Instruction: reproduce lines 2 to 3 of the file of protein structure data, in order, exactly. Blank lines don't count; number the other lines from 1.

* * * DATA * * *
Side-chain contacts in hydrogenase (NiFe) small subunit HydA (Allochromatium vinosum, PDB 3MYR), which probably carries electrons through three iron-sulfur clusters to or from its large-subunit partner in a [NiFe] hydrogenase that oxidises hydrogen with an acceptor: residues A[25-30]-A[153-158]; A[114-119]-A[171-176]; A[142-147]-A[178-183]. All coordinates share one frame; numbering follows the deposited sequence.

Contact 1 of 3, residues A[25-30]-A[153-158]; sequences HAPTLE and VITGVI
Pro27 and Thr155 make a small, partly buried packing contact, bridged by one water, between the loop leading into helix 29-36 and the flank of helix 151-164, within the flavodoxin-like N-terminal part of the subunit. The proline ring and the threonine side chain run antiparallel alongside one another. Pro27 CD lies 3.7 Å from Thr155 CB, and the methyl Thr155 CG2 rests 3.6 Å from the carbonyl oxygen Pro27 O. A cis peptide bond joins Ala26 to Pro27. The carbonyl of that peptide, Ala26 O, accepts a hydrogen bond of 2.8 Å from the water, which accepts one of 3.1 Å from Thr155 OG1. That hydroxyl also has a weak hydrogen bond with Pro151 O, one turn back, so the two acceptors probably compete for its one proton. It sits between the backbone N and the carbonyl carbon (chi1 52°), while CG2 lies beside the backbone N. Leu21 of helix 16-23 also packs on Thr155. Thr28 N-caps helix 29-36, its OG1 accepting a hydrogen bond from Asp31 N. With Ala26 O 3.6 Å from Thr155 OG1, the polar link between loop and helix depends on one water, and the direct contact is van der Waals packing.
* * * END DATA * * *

Contact 1 of 3, residues A[25-30]-A[153-158]; sequences HAPTLE and VITGVI
Pro27 and Thr155 make a small, partly buried packing contact, bridged by one water, between the loop leading into helix 29-36 and the flank of helix 151-164, within the flavodoxin-like N-terminal part of the subunit. The proline ring and the threonine side chain run antiparallel alongside one another. Pro27 CD lies 3.7 Å from Thr155 CB, and the methyl Thr155 CG2 rests 3.6 Å from the carbonyl oxygen Pro27 O. A cis peptide bond joins Ala26 to Pro27. The carbonyl of that peptide, Ala26 O, accepts a hydrogen bond of 2.8 Å from the water, which accepts one of 3.1 Å from Thr155 OG1. That hydroxyl also has a weak hydrogen bond with Pro151 O, one turn back, so the two acceptors probably compete for its one proton. It sits between the backbone N and the carbonyl carbon (chi1 52°), while CG2 lies beside the backbone N. Leu21 of helix 16-23 also packs on Thr155. Thr28 N-caps helix 29-36, its OG1 accepting a hydrogen bond from Asp31 N. With Ala26 O 3.6 Å from Thr155 OG1, the polar link between loop and helix depends on one water, and the direct contact is van der Waals packing.